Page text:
Monday, November 7, 2016

November 8, 2016

            Tomorrow it will finally be over. The most stressful presidential election campaign in recent memory will be history, and we will all move on.
            And finally, the story will become what we have long been neglecting: For the first time in the 240 years of these United States of America, a woman will have been elected president.
            I will keep this in the forefront of my mind as I walk into the voting booth tomorrow. I will think of the famous women who have served as trailblazers in our country, from Harriet Tubman to Susan B. Anthony to Amelia Earhart to Eleanor Roosevelt to Oprah Winfrey.
            I will think of my grandmother, Anne Hynes, who was a tremendous bank clerk, but whose gender and family obligations kept her in that position, even as she trained the man who would eventually run the bank.
            I will think of my mother, just a year older than Hillary Clinton, who was told as a young woman that she had two career choices – nursing or teaching. She chose the latter, and did a tremendous job of it. But what else could she have excelled at had she been given the opportunity? Those of us who know her can tell you: A whole lot.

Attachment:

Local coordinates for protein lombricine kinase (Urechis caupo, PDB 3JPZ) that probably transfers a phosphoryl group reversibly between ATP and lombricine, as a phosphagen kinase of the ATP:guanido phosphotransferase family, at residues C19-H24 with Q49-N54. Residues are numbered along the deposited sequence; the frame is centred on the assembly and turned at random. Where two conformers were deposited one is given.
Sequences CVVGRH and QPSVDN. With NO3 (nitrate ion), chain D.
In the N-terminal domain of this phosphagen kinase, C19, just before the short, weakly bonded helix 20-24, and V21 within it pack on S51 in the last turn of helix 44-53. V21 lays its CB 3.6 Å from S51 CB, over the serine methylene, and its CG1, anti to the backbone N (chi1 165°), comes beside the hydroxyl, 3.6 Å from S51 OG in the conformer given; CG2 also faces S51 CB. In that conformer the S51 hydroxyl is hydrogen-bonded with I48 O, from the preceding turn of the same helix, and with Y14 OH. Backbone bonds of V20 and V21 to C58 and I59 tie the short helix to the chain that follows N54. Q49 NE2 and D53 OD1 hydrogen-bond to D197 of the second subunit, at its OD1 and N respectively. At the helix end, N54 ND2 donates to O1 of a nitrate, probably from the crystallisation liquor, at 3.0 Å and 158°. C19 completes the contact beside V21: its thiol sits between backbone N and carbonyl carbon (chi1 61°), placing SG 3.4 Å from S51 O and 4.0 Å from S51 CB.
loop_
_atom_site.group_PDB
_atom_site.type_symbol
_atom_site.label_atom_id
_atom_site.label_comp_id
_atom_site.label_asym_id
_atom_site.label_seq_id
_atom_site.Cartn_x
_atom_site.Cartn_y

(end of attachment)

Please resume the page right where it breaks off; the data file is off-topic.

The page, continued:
I will think of my wife, who like so many mothers in our generation has juggled the “mommy trap” of full-time job and full-time parenting, finding a way to make every school function and game and cookie-baking for our girls, while also shining at her job each day.
            I will think of all the young women I worked with in the sports department of my college newspaper, who did not pay attention to professional stereotypes and knew that glass ceilings were ultimately made to be shattered.
            I will think of the supervisors I have had in my jobs, so many of them women, who have led newspaper sections, English departments, schools and school districts with tremendous skill – all while also leading their own families as well.
            I will think of my female students, who have soared through their academic careers and into every conceivable profession – from education to medicine to writing. I will like their proud social-media posts tomorrow, and I will wonder if one day I might find myself voting for one of them.
            And, of course, I will think of my two daughters, who at 14 and 11 believe they can do anything they set their minds to doing. When they awake Wednesday morning, they will believe that even more.
            It has been a hard election, and we all know that. But tomorrow is a day for history, and a day to celebrate. I’m going to do that. Whatever your political viewpoint may be, I hope you will find a moment to acknowledge this too. It has been a long time coming. I’m glad the wait is over.

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